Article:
An Unusual Source of Memory Power: Smell

An Unusual Source of Memory Power: Smell
An Unusual Source of Memory Power: Smell
It’s late at night and you’re burning the midnight oil trying to cram in a few extra hours of studying before your big examination tomorrow. This is a common scene in college life – students scrambling to gain every advantage they can for test day, even if it means forgoing sleep and food for a night or two in order to spend hours with their noses buried in notes and textbooks. But did you know that if you pulled your nose out from the textbook, you could put it to use to help you unlock amazing memorizing potential?

Our sense of smell, though much less defined in human beings than in other animals like dogs, is a powerful one. It is powerful not in the sense that humans can smell a great variety of things, but in that it is almost directly tied to key memory centers of the brain. The bulk of smell operations and processing comes from the primary olfactory cortex. This part of the brain forms a link with the amygdale and hippocampus. The amygdale is the headquarters of emotion and emotional memory, which is arguably the strongest form of memory. This explains why your most vivid memories are often tied to great emotional experiences, such as the birth of a child or the loss of a loved one. On the other hand, the hippocampus is the center where short-term memories and working memories are processed. Short-term memory is exactly what it sounds like: memory used only for a short amount of time. This can be anything from simply remembering the beginning of this sentence so that you may understand the end of it, or remembering a grocery list for your 15-minute grocery run. Working memory is the intermediate stage between short-term and long-term memory. Smell’s link to these parts of the brain indicates that it has the potential to help you create strong memories associated with smells.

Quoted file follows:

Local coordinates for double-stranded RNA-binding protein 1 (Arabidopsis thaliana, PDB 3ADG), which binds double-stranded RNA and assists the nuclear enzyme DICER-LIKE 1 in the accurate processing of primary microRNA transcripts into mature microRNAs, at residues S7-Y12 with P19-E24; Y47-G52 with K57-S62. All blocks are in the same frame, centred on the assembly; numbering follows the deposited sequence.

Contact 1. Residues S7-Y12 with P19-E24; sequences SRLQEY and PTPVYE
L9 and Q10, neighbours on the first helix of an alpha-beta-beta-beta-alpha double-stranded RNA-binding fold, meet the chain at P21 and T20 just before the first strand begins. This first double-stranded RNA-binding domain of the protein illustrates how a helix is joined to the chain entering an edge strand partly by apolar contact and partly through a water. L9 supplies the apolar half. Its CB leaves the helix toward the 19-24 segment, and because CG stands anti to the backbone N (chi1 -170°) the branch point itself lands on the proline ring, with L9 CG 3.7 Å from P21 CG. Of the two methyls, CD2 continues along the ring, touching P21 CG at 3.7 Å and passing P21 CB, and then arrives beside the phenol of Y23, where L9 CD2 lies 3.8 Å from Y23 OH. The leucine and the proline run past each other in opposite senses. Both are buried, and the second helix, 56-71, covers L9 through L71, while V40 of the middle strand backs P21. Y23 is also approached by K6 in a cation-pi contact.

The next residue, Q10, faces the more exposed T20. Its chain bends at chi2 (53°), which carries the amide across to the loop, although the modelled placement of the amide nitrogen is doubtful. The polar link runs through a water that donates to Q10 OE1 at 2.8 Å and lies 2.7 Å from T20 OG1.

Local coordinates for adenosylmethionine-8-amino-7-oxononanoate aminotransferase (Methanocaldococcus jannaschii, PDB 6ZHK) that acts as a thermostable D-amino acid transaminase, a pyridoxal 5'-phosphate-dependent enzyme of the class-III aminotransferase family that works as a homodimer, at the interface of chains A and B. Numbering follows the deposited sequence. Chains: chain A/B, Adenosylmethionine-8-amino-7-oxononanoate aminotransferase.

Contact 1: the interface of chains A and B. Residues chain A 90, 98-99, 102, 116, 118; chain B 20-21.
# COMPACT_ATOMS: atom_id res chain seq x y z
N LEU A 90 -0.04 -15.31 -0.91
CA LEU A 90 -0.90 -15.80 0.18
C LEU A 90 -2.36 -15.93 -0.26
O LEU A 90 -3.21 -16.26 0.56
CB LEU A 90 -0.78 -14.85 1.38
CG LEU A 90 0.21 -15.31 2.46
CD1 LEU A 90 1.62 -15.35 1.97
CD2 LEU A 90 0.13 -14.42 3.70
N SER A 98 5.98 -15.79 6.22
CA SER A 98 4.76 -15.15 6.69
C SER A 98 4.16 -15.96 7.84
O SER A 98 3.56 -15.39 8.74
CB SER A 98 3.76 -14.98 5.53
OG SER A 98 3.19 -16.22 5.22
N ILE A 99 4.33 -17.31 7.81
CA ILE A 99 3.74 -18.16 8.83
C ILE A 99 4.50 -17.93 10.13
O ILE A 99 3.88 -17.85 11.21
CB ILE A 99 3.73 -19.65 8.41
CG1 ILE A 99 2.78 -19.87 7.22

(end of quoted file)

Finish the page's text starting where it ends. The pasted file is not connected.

You can utilize this link by studying with a definitive scent under your nose. Accomplish this by simply misting your favorite pen or pencil with a cologne or perfume that you are not accustomed to smelling and regularly sniffing it as you study. Ideally, the smell of that cologne or perfume will imbed itself in your mind and your brain will remember what you are studying more vividly. Come examination time, you can take the same scented writing utensil to class and smell it was you answer the exam questions. The scent should aid you in your memory recall. While this method of studying will never take the place of simply being studious, college students often will use whatever advantage they can get for a good grade.
http://www.onlinecolleges.net/2010/03/

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